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'Secrets of the Lacquer Buddha' at the Smithsonian’s Arthur M. Sackler Gallery

The only existing sixth- and seventh-century Chinese lacquer Buddha sculptures have come together for the first time in an exhibition at the Smithsonian’s Arthur M. Sackler Gallery. “Secrets of the Lacquer Buddha” is on view Dec. 9–June 10, 2018.

'Secrets of the Lacquer Buddha' at the Smithsonian’s Arthur M. Sackler Gallery
Buddha, China, Tang dynasty (618–907), early 7th century; hollow-core lacquer 
with pigment and gilding [Credit: Freer|Sackler]
Modern technology and scientific analysis have revealed how these extremely rare life-sized Chinese Buddha sculptures were created and what they are made of. These new insights offer a deeper historical understanding of the three Buddha sculptures: one from the Freer Gallery of Art, one from the Walters Art Museum in Baltimore and one from the Metropolitan Museum of Art in New York City. The exhibition explores the methods and ancient process of making sculptures in lacquer, a resin from native trees of northeast Asia.

Highlighting the impact science has on understanding art, “Secrets of the Lacquer Buddha” identifies the materials used in the creation of these centuries-old sculptures. The complex and time-consuming process began with a core made of wood or clay covered with cloth strips wet with lacquer and thickened with materials such as oils, blood and burnt bone.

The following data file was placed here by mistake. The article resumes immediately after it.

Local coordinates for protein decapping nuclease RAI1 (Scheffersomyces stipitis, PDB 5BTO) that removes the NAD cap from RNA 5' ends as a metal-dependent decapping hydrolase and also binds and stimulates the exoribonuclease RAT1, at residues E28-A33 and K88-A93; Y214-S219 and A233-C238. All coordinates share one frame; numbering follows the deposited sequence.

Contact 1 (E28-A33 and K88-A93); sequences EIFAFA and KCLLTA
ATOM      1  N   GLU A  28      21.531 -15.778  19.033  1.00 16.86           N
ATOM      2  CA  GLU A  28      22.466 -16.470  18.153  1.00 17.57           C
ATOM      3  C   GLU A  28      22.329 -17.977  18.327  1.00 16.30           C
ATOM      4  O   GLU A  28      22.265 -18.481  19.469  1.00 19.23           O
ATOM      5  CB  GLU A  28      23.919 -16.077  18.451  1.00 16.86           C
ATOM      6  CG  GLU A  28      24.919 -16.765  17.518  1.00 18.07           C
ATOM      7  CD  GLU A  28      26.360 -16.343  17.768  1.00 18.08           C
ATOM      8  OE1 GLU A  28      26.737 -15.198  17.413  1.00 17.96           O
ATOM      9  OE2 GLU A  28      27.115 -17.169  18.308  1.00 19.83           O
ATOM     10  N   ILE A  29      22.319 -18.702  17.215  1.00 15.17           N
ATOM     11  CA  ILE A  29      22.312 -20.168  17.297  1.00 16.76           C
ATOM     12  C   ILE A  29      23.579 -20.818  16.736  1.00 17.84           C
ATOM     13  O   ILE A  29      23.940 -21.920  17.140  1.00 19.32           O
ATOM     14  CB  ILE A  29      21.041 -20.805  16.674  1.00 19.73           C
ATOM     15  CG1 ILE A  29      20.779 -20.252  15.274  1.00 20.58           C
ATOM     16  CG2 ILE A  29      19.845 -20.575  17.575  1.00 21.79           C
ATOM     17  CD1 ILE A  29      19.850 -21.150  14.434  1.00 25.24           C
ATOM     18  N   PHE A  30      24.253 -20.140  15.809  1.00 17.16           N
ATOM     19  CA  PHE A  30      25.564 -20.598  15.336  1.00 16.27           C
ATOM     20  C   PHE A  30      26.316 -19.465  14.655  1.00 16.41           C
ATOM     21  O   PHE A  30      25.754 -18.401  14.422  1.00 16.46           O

'Secrets of the Lacquer Buddha' at the Smithsonian’s Arthur M. Sackler Gallery
Computed tomography scanning of the Freer Gallery of Art's lacquer buddha 
at the National Museum of Natural History [Credit: Freer|Sackler]
The layers of strips and lacquer created a three-dimensional surface. Each layer of lacquer was dried through a complex process requiring it to set before the next coating was applied. The sculpture was painted bright colors to give a lifelike appearance, and lastly gold leaf was added to resemble glowing skin. These details and other hidden features were revealed through sophisticated conservation techniques.

“We thought that such sculptures were expensive and fragile; through scientific analysis, we have confirmed this,” said Donna Strahan, the Freer|Sackler’s head of conservation and scientific research. “We found the methods used to make them were much more complicated than those used to create utilitarian lacquer objects.”

The Freer|Sackler’s Department of Conservation and Scientific Research used specialized equipment and new methods to analyze the sculptures, exposing microscopic details. X-radiography and computerized tomography scans explored details hidden to the human eye. X-ray fluorescence analysis analyzed the eyes, and the scanning electron microscope was used to study bone particles mixed into the lacquer. Newly developed methods were used to study unusual organic materials in the lacquer layers. With each method, insights were gained that open up a new understanding of the lacquer process used in sixth- and seventh-century China. This technology allows visitors to peer into the science behind the art of ancient lacquer.

Source: The Freer|Sackler [December 08, 2017]


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